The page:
A professor told me (on many occasions), “work smart, not hard”. Although he had good intentions, he was not a great mentor – as even his peers have since confided in me. This teacher had seen me try to tackle engineering problems with brute force instead of finding an easier way to accomplish the same goal. While I do agree with the first half of the motto, I cannot, and will not, be content with the second.
Let’s say you do, indeed, work smarter than your equally-talented competition, and you can accomplish the same task as they do in half the time and with half the overall effort. Would it not be logical that you may be able to expend the same energy and time as your competitor, and, by working carefully, complete twice the work? I would argue that it is better for a person to “work smart, AND hard”.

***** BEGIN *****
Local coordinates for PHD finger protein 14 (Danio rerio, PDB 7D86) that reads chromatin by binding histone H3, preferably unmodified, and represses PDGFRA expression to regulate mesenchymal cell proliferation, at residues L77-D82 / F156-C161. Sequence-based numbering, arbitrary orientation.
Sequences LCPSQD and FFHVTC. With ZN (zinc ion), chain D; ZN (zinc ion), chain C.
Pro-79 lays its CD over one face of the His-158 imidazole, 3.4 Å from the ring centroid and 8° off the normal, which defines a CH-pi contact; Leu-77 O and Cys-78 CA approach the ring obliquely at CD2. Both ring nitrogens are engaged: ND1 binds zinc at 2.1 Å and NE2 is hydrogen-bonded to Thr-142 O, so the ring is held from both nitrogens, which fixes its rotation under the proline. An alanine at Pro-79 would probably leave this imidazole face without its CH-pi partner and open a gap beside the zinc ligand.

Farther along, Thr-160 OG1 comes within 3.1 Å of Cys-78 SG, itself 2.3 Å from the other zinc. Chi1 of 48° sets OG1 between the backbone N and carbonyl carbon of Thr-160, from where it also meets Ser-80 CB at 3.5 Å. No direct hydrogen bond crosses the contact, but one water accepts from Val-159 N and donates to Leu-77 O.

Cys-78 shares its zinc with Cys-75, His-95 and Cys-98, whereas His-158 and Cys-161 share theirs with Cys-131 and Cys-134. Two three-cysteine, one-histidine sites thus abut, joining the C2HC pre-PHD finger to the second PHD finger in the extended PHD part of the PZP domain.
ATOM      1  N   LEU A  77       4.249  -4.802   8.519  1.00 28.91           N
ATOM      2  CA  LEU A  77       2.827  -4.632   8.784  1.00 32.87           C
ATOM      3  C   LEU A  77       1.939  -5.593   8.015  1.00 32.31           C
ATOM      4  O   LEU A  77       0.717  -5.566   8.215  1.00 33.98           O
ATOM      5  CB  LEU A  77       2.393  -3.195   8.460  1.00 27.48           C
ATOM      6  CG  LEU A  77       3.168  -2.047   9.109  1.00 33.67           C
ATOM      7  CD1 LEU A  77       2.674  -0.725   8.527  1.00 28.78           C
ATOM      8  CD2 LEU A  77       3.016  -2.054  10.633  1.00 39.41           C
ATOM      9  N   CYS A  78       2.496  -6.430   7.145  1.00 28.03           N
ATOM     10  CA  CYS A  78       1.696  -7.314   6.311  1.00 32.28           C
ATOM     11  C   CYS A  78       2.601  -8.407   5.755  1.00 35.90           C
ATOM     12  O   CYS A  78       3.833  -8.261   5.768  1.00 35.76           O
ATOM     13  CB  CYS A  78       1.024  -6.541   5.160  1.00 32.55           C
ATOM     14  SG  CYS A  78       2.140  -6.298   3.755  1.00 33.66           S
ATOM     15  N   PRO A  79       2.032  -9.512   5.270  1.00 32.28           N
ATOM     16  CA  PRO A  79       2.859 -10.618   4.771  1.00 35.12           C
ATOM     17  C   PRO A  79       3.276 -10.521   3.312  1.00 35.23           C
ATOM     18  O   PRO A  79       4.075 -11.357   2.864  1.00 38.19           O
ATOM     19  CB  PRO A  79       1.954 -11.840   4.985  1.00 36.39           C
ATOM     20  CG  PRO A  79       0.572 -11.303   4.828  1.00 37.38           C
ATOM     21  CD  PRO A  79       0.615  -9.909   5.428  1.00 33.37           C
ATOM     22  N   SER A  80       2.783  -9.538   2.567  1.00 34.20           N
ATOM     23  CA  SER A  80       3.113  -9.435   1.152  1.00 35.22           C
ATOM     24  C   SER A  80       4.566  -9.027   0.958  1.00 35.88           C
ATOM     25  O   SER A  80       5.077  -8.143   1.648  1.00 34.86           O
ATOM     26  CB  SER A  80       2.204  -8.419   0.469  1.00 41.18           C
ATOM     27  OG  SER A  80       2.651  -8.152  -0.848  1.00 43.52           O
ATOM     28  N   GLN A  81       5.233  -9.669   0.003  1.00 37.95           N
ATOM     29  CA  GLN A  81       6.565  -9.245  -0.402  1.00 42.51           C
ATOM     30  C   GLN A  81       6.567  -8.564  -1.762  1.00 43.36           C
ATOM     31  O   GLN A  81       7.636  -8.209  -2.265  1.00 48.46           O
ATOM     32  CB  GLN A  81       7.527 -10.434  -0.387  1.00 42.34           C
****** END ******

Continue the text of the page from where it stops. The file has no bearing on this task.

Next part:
I was not brought up to take the easy way out, which, I admit, has made some tasks unnecessarily more difficult. But, I am fortunate. For it is easier for most people to work on the ‘smart’ part than to learn a good work ethic. If you want to succeed in anything you do in life, start by working hard at whatever you do. Next, love what you are doing so that you will naturally desire to be the best. When you love what you do, you will be drawn to learn every facet of it and it will be much easier to find the smart way to accomplish your goals.
Recognition and reward will follow if you focus on working smart, AND hard.